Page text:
Gardening Leave

Deep in the heart of the Royal Hospital Chelsea lies a very special garden. It's relatively small compared to the manicured lawns, borders and vast greenhouses used by the Chelsea Pensioners, but it's just as precious to the ex-services personnel who tend it.

This was my second visit to the garden, which has been relocated since I was there a few years ago. Back then it was in a deeply shaded spot and quite gloomy, but now...

... it's in a totally different place, full of light and promise.

Around 20% of service veterans develop a mental-health problem, often many years after rejoining civilian life. Gardening Leave was formed to provide a much needed lifeline and a way to help them work through their problems via horticultural therapy. It is a place of healing.

The design brief for this kind of garden is totally different to what you or I would choose for ourselves. It's based on need rather than aesthetics, though I still find it beautiful in its own right, especially now I understand more about it.

Enclosure is important because it provides a place of safety and sanctuary. The beds are raised ultra high so veterans with balance problems or bad backs/knees can work comfortably, or they can duck down during traumatic moments if they feel they need to.

The beds are relatively narrow, to encourage chatting amongst the comrades, their therapist and other staff or volunteers. Likewise the spacing isn't wide, so they can get used to someone behind them moving around. It's quite an eye-opener to realise how an everyday occurrence like someone behind you is perceived as very dangerous when you're suffering from hyper-vigilance or having a flashback.

Many garden design briefs have low maintenance as a high priority. Gardening Leave gardens are the opposite, so there's always plenty for everyone to do. Annuals and roses are good plants for this situation, as are plenty of vegetables, with the added benefit they can be eaten. Here Zisky Stovell, the Assistant Horticultural Therapist at the Chelsea garden shows how growing broad beans is the perfect task.

Note the Gardening Leave logo on Zisky's shirt. Its colours represent the earth, plants and the sky i.e. the charity's gardens and methodology used. The surrounding box represents the enclosed nature of the gardens and the typeface was chosen because it looks like fencing and symbolises the safety provided by working in an enclosed space.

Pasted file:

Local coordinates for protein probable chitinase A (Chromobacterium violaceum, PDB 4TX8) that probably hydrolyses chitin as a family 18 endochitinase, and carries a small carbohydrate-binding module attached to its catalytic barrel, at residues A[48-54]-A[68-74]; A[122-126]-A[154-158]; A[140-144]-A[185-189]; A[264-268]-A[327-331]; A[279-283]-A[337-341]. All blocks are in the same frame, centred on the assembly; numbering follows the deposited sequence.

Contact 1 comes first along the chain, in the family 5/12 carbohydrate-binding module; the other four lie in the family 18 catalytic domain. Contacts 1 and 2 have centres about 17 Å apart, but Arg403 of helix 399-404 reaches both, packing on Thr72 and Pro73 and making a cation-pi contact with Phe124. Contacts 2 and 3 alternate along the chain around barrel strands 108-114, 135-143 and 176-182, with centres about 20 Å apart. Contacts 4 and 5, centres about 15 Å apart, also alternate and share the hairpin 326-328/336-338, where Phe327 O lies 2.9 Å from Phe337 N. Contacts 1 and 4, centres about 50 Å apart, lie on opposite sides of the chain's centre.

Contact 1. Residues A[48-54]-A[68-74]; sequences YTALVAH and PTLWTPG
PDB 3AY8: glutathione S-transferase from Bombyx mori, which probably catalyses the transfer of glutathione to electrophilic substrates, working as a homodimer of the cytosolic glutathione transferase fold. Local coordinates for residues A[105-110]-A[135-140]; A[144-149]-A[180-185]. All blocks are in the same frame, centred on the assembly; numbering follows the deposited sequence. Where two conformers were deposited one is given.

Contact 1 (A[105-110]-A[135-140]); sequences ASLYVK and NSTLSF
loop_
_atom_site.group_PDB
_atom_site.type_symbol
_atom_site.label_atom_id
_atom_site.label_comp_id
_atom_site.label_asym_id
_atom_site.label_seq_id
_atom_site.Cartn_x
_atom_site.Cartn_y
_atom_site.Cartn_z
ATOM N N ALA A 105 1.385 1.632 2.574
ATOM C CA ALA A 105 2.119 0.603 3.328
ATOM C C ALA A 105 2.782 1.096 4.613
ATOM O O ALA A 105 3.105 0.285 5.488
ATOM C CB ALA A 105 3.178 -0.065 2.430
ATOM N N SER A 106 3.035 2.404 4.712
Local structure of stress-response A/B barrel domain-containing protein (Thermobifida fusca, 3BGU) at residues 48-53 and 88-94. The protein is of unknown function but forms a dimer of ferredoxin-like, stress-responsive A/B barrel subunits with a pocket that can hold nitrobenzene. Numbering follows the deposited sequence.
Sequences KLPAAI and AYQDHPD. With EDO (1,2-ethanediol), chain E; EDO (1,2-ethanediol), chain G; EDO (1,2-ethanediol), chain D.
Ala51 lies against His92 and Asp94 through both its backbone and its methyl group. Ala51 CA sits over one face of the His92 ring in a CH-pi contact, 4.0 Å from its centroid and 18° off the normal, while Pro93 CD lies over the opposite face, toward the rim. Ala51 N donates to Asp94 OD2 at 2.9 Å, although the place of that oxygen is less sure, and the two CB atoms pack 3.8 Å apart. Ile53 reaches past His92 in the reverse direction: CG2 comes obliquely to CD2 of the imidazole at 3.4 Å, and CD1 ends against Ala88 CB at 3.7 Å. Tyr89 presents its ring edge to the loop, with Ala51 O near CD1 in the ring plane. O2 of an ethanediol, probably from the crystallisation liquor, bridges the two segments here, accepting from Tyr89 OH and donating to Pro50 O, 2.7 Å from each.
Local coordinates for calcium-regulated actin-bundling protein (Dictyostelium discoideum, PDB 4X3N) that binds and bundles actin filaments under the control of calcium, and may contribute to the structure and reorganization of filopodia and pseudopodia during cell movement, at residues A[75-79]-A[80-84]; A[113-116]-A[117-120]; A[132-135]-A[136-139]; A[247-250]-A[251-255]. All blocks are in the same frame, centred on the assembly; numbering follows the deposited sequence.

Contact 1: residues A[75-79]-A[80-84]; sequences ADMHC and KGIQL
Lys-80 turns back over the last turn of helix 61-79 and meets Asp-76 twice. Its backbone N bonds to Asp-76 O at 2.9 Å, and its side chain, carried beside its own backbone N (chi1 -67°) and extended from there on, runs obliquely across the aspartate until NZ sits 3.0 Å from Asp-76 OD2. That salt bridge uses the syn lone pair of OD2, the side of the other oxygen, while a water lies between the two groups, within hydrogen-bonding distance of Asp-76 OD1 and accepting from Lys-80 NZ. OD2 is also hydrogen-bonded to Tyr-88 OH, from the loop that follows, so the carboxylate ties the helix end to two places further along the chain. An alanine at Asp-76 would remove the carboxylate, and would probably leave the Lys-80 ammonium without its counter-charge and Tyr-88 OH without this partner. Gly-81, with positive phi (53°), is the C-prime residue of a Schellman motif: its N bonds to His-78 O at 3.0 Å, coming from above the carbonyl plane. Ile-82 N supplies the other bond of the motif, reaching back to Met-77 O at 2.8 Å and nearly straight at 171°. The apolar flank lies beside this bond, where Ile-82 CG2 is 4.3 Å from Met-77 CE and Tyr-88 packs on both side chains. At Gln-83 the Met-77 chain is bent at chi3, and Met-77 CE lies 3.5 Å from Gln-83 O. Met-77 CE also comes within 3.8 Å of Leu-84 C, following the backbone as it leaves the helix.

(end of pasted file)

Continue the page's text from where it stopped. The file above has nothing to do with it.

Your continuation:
Zisky also found the season's first crop of blackfly on the beans, so I expect squishing duties were put on the task list for the next day! I was bowled over by my welcome and humbled by everyone's enthusiasm for my Shows of Hands project for the Chelsea Fringe. As well as Zisky's hand modelling above, Gardening Leave have tweeted lots of pictures from their gardens in Scotland as well as from Chelsea. Thank you :)

The NHS five steps to mental wellbeing are also enshrined in Gardening Leave's approach:

  1. Connect with the people around you and spend time developing these relationships
  2. Be active and make it part of your life
  3. Keep learning, as learning new skills can give a sense of achievement and a new confidence
  4. Give to others - whether its a smile, a thank you or larger acts
  5. Take notice and be more aware of the present moment, including feelings and thoughts, your body and the world around you
It's not a bad philosophy to keep in mind.

My thanks to Gardening Leave for their hospitality and a much-needed cup of coffee after press day at Chelsea Flower Show. All of their Shows of Hands contributions are on my clickable map, which I'll be sharing with everyone next week :)

You may also like to read this recent article about Gardening Leave in The Telegraph.

Update - December 4th 2015: Sadly Gardening Leave have announced that owing to difficulties in raising sufficient funds, they will cease to exist at the end of the year. I hope that some way can be found to continue their vital work with one of the other forces or mental health charities. With the recent news I fear their work will be needed more than ever.


  1. What an inspiring garden - as uplifting as anything I saw on Press Day (although it was great fun and I was more than happy to be there). Gardening can be wonderfully healing and I'm sure this will be well used.

    1. Hi Celia, welcome to Veg Plotting :-) Yes, this was most inspirational and well worth a visit. I've just heard they're opening as part of the London Squares event next weekend.

  2. A good post about a worthy cause. Flighty xx

  3. How interesting. Horticulture should be more widely used for healing. Thank you.

    1. It's something I feel very strongly anout Alison, so it's great to be able to blog about organisations like Gardening Leave

  4. Thank you for this post, Michelle. It's good to know that help and support like this exists; I'm a firm believer in horticultural therapy and there should certainly never be any stigma attached to mental health issues of any form.

    1. As an ex stress sufferer who found her allotment was the key to getting well again, I'm sure that's why I identify so strongly with initiatives like this one.


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